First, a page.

I took Bob out of the office into the waiting room. I showed him how to solve the two-piece pyramid puzzle. I then instructed him to give the puzzle to his mother and father. Smiling, he strolled back into the office. Then Bob and I watched as his mother and father struggled to put the puzzle together. They could not easily do something that he knew how to do. Now Bob was one-up.
Building on the situation, I said to Bob and his parents, “I’m an expert at helping families solve puzzles.” I wanted to define the solution as existing within the family.
Harold told me how Bob’s problem began. The family was driving on a gravel road when suddenly a mechanical failure caused the car to spin out of control. A very good driver, Harold brought the car to a safe stop, but Grandmother, who was in the back seat with Bob, completely panicked. Then Bob panicked, and
subsequently refused to get into a car. Eventually he refused to be in any place where there was a gravel road. When Bob went on to say that he was afraid of being out of control, Harold had a new insight. He had not previously understood that aspect of his son’s problem.
I remembered a dictum from Gestalt therapy: “If you’re in terror, play out the terrorizer.” If I can get the fearful person to play the part of the fear monger, it may breed a solution. Continuing my redefinition of their familial problem, I said, “Mr. Fear has attacked this family.” I then asked Bob to show me Mr. Fear. Bob went to the far corner of the office and became Mr. Fear, attacking his family.
I knew from experience that analogies can generate a solution, so I inquired, “Tell me, what is Mr. Fear like?” Bob asked me if I watched Power Rangers, which I knew only vaguely. “Mr. Fear is Drilla Monster,” he continued.”Be Drilla Monster and attack your family.” So Bob pantomimed being Drilla Monster attacking his family.
Next, I thought about the Ericksonian principle of eliciting resources. I knew that there must be a resource in this family to deal with Bob’s fears. Since Bob had offered the metaphor of Power Rangers, I asked him, “What power do you have?” “I know karate,” Bob replied. “Show me how you can use karate to fight off Drilla Monster,” I said. Bob successfully fought back the imaginary Drilla Monster, pushing him out of the consulting room.
Next, I explained the therapy. Whenever Mr. Fear, Drilla Monster, attacked the family, they were to stop and convene a meeting of all the Power Rangers who would decide together how to use their powers to defeat Drilla Monster. I then added, “I have two other therapies that I would like you to practice.” Because June seemed exhausted and overwhelmed, I directed the tasks to the father and son. Harold was bright-eyed and seemed to have a lot of energy to devote to Bob. I explained that each morning for a week, Harold and Bob should practice being out of control. Bob would go into the backyard and play being out of control and Harold would coach him about being better at being out of control. Then Harold would act out of control and Bob would coach him about being out of control. My covert design was to turn a problem component into a game. They agreed to the therapy.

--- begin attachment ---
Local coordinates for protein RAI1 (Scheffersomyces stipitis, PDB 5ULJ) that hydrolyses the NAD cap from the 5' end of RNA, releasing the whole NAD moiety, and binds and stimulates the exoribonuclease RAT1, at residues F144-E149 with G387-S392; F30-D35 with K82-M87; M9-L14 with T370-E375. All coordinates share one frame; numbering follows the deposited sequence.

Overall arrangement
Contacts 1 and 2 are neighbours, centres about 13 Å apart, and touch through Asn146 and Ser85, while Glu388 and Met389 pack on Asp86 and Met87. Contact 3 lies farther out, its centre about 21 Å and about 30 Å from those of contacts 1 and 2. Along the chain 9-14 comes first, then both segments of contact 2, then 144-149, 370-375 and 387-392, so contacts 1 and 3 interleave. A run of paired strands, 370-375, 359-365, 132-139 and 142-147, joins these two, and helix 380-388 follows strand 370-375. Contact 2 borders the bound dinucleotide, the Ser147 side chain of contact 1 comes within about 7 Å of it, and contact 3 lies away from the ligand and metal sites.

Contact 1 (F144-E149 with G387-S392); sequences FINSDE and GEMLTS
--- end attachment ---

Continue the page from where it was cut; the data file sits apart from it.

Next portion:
Then I offered, “I have an another therapy for Bob. I want you to write your name in my driveway.” I live in Phoenix, Arizona, in the desert. My driveway is made of gravel. I told him that I did not even allow my daughter to write in the gravel, but that I would like him to leave his mark there showing that he had been at my home office. My technique was a symbolic desensitization. Bob would have to slide on my driveway as he shuffled his shoes around to put his name in the gravel. I would have him violate his phobia about gravel. Adequate psychotherapy with a phobia can be achieved when one gets the patient to violate the phobic pattern, even on a symbolic level.
In the one session therapy, I had a series of heuristics that could generate solutions. In this case, the most important heuristic was faith. There were three components of this faith: One, I had faith in my ability to utilize whatever they brought me. Most of my professional contributions in print during the past ten years have been explications of Milton H. Erickson”s utilization method. I have made utilization a center point of my therapy. The second aspect of faith also came from what I learned from Erickson. I had faith in the family. I had faith that they had a resource in their system that would be adequate for solving the problem. The job of the psychotherapy would be to help them access that resource experientially. Finally the third part of this faith was in myself. I knew that I had surmounted similar problems. I also had used methods to cure myself similar to those I prescribed for them. If I could do it, I knew they could, too.